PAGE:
WASHINGTON — Washington’s mayor tried to quiet questions about whether high-ranking city officials gamed the system to secure coveted school placements for their children, saying they were not at fault for requesting the transfers.

A recent report by the District of Columbia’s inspector general found that former schools chancellor Kaya Henderson improperly transferred the children of seven people, including three city officials and one former elected official.

One of those who received a transfer has been identified as a deputy mayor, Courtney Snowden. But Democratic Mayor Muriel Bowser said Thursday that the inspector general erred in concluding that another mayoral appointee, City Administrator Rashad Young, got his children transferred. The inspector general’s office later said in a statement that it would amend the report to “correct a misstatement.”

The office did not find any wrongdoing by the city officials, which is why they were not named in the report, and concluded instead that Henderson misused her authority. Bowser said Snowden followed the same process that’s available to members of the public who want a transfer for their children.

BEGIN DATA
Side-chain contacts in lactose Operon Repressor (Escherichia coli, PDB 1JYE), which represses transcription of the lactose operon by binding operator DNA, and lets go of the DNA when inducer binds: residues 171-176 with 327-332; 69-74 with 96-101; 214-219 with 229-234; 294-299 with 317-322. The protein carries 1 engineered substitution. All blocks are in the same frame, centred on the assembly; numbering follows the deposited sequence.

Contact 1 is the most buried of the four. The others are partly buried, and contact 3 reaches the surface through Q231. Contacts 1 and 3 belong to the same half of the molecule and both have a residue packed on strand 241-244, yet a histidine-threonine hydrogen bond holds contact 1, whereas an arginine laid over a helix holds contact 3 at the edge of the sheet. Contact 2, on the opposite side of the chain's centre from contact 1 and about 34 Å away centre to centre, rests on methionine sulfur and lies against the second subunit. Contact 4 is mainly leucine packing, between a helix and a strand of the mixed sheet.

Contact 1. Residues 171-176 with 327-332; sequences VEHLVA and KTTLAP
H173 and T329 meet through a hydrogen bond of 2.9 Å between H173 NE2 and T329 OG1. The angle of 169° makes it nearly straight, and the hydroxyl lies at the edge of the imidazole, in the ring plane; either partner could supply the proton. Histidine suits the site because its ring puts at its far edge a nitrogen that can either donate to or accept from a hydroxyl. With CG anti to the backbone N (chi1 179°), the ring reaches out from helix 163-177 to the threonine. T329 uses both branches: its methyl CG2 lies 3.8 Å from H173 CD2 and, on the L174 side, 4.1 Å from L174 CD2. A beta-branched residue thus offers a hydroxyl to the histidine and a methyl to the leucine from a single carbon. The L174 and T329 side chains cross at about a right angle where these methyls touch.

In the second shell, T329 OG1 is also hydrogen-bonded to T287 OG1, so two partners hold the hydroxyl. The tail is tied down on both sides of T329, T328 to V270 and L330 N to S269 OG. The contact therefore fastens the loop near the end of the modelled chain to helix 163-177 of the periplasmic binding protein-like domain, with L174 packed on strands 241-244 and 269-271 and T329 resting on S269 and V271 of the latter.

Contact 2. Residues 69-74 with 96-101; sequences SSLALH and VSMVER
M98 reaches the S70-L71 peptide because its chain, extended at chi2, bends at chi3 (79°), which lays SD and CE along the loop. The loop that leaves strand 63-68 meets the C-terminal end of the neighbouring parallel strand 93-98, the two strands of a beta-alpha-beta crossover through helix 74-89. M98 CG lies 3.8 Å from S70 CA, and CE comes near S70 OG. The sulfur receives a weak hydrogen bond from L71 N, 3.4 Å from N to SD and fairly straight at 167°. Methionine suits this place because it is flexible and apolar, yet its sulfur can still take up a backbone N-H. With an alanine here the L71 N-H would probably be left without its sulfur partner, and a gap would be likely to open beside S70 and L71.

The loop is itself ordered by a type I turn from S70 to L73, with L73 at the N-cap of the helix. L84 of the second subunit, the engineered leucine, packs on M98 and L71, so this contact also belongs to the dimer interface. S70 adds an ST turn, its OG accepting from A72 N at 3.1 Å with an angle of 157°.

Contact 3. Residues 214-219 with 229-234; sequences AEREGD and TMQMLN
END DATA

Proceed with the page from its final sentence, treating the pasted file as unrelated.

“The inspector general found that people who sought — both inside and outside the government — who sought a discretionary placement were not found to do anything wrong,” Bowser said.

The issue is politically sensitive for Bowser because the school lottery, designed to promote fairness, is a hugely significant and stressful part of life for parents who seek to get their children into high-ranking, out-of-boundary public schools or charter schools.

“If you’re a high-level government official, you have more access to the chancellor, and therefore it’s not fair,” said D.C. Council member David Grosso, an independent who chairs the council’s education committee.

Bowser said she expects her appointees to act with integrity and would seek to make any needed changes to the process for granting transfers.


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